In the speech, Sir Howard referred to another of the worrying aspects of fighting crime in Jamaica the behaviour of the police themselves. A projected National Independent Investigation Authority is slated to be the answer to the persistent contention that the police can't really investigate the rogues among them who shame their uniforms in ways that corrupt crime-fighting. The Government should move swiftly to get this one up and running.

We note that there was no clear statement in the Throne Speech of the moral intangibles that the Church has been asked to inject into the war against crime. It may well be that the emphases on early education at home and in school should be understood in that light; alongside the social outreaches to repair the ramshackle of the inner cities which have spawned a lost generation of young criminals.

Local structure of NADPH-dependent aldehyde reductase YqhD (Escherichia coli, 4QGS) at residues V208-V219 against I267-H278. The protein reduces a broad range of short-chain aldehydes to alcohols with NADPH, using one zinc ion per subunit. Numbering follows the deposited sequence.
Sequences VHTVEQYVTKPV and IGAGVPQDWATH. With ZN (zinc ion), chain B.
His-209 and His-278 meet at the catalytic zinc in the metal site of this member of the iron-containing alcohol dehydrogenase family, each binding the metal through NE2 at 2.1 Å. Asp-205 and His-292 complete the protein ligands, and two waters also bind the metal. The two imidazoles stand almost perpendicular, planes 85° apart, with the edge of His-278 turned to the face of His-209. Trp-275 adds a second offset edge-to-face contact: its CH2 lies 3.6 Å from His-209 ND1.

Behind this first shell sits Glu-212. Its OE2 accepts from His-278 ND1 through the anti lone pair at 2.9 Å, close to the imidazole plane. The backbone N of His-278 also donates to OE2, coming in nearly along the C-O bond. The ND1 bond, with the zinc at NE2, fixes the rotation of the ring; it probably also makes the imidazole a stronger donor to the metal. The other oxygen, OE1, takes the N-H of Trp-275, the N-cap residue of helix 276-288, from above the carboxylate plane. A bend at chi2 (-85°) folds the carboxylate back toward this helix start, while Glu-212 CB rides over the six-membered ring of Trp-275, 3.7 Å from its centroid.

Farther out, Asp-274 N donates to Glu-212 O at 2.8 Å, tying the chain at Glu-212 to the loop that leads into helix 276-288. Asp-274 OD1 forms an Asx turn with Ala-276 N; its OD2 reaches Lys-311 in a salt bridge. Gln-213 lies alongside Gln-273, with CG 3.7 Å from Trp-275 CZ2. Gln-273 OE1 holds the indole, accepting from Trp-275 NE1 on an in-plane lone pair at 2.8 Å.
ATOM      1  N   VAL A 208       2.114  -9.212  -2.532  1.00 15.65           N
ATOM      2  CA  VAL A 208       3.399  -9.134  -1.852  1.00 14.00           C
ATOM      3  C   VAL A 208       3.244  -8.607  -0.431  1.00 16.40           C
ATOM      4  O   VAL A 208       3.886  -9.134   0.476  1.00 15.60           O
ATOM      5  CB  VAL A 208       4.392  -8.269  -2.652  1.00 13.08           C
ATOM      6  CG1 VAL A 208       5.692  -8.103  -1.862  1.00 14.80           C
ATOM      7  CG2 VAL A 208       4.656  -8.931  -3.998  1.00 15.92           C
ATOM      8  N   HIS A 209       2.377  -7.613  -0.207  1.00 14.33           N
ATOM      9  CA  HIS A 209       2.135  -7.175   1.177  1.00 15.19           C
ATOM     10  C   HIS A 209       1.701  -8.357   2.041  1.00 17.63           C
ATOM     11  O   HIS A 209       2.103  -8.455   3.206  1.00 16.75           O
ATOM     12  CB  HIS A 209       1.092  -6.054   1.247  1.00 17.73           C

The spectre of 'murder most foul' has never before given pause to the formal recital of a government's programme for a new fiscal year. That grim shadow must be eradicated or all the other grand plans will fail. 

 Previous     Next

This site was last updated 10/18/05

Webmaster: Jayce